35 games into Griffin’s career, it might very well be over for him unless he catches on with a team that caters him. Colt McCoy made it to 33 appearances before people deemed him unworthy of starting; Cousins would have to play in 13 more games to reach that mark, despite playing demonstrably worse.
Follow Sunday’s game, Cousins will have officially started 16 games, an entire’s seasons worthy of film. Cousins hasn’t shown any sort of marked improvement over the course of these starts; in fact, in consecutive seasons, his plays has worsened over the course of his starts. How many more games is it going to take to know exactly what Cousins is?
Cousins also isn’t a spring chicken. He’s 27; he’s only 2 years younger than Colt McCoy. And over the course of all his appearances and starts, the same issues continue to manifest over and over, without fail; in fact, many of those issues have gotten worse, not just over the course of games, but seasons.
It’s difficult to say that Cousins deserves every opportunity in the world to improve on what appear to be unfixable issues, but RGIII and McCoy have already been figured out and shouldn’t touch the field.
4.) Kirk Cousins is the best fit for Jay Gruden’s offense.
Whatever Jay Gruden is running right now, it’s not “his offense”. What they’re running now is the most bog standard, beginner’s course level “West Coast Offense” in pro football, an offense completely with it’s own set of training wheels to ensure that Cousins doesn’t goof up. (Note: He still does goof up.)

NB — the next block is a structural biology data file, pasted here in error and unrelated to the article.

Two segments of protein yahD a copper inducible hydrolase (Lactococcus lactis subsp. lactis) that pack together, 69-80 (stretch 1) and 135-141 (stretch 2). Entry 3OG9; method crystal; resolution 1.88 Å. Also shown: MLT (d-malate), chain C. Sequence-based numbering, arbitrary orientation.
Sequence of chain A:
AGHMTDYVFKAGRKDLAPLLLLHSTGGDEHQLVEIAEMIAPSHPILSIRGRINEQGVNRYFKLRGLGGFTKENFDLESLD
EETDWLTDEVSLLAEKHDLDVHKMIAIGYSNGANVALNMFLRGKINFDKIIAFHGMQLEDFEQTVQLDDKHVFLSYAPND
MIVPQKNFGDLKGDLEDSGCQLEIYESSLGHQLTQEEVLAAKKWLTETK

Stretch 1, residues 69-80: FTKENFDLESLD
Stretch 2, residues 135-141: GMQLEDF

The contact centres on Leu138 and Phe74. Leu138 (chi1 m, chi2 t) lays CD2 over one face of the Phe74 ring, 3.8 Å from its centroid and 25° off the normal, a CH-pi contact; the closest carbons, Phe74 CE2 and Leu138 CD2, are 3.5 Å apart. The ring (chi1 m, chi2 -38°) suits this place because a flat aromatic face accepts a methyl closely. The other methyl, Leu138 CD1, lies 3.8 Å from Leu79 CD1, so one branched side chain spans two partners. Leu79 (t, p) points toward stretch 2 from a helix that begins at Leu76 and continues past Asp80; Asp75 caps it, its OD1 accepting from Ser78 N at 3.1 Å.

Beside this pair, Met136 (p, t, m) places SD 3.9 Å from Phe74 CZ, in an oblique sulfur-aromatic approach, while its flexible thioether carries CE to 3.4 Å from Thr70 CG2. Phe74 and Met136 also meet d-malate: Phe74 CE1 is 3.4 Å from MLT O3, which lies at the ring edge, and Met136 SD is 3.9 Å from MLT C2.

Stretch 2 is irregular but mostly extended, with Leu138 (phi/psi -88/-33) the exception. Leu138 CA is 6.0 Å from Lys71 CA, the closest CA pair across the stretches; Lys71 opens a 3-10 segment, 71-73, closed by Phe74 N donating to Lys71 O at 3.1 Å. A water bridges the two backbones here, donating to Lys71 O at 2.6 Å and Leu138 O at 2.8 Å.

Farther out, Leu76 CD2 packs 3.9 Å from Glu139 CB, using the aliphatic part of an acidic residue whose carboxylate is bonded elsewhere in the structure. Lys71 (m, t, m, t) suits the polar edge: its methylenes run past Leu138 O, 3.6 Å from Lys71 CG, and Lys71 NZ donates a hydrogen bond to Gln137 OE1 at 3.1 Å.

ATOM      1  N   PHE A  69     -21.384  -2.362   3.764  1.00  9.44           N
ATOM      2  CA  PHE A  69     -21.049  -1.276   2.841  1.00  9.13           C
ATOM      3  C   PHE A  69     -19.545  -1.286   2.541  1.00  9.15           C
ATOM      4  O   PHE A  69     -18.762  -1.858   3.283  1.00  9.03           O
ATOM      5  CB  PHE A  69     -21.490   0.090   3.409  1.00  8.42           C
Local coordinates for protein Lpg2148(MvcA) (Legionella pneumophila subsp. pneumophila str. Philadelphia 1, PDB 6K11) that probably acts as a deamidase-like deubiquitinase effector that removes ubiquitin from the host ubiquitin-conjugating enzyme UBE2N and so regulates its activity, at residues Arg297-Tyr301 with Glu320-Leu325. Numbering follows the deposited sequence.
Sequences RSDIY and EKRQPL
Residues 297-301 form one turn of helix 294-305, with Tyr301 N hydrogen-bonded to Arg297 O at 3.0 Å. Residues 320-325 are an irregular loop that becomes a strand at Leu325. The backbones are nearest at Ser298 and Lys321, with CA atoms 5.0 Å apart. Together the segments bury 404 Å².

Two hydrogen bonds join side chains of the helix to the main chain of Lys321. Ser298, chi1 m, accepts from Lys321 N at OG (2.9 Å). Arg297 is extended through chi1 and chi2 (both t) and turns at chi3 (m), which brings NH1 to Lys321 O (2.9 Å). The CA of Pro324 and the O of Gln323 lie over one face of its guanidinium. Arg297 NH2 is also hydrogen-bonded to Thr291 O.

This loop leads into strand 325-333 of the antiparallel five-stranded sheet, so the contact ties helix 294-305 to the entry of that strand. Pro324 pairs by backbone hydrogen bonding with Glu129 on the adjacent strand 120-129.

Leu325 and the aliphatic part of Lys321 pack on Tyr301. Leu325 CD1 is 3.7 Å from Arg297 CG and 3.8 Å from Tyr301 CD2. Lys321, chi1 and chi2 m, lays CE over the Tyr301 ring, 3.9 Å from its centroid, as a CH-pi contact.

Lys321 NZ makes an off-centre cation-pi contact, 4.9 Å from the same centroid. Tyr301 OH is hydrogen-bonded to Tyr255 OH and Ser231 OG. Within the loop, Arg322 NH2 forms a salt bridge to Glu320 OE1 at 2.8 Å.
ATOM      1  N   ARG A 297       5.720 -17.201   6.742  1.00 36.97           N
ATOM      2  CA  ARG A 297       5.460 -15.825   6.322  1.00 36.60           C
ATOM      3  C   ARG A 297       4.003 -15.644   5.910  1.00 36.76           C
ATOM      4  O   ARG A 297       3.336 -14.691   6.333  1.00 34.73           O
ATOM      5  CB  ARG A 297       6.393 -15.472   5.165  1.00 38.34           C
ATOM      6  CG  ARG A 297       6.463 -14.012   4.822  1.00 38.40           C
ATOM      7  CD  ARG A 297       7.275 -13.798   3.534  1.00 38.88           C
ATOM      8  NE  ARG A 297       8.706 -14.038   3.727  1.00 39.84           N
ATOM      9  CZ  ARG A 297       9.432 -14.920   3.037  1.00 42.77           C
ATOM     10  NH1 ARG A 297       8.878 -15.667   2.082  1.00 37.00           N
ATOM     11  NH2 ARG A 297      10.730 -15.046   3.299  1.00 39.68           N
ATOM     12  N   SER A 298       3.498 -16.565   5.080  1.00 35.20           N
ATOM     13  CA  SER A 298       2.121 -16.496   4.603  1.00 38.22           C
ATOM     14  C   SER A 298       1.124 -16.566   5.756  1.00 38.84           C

It’s part of what makes Jay Gruden’s continued defense of Cousins so grating; his playcalling suggests he has no confidence in Kirk’s ability to play the position. Of Cousins 228 pass attempts, only 19 have traveled more than 20 yards downfield — only 3 have been completed.
The offense right now consists of hitches, curls, slants, and other short routes, checkdowns and dump downs; high percentage throws. The idea is to get the ball out of Cousins hands as quickly as possible, which works in as much as Cousins doesn’t take as many sacks…
If you’re going to have an offense predicated entirely on safe, short routes, you really need guys who can get YAC. The Redskins do have guys capable of getting YAC — Pierre Garcon, Jordan Reed (when healthy), Jamison Crowder, even guys like Ryan Grant and Chris Thompson are capable.
…The problem is that Kirk is terribly inaccurate, which hurts any receiver’s ability to generate positive yards after the catch. You can’t make yards after catch when the ball is thrown behind a receiver. Balls thrown behind a receiver force the receiver to slow down, adjust and focus on making the catch, all before they can do anything with the ball. Giving a receiver a ball in stride takes the thinking out of it.
See; 2012 Robert Griffin III (or even 2013 RGIII), who essentially lived off crossing routes and short post routes to Pierre Garcon.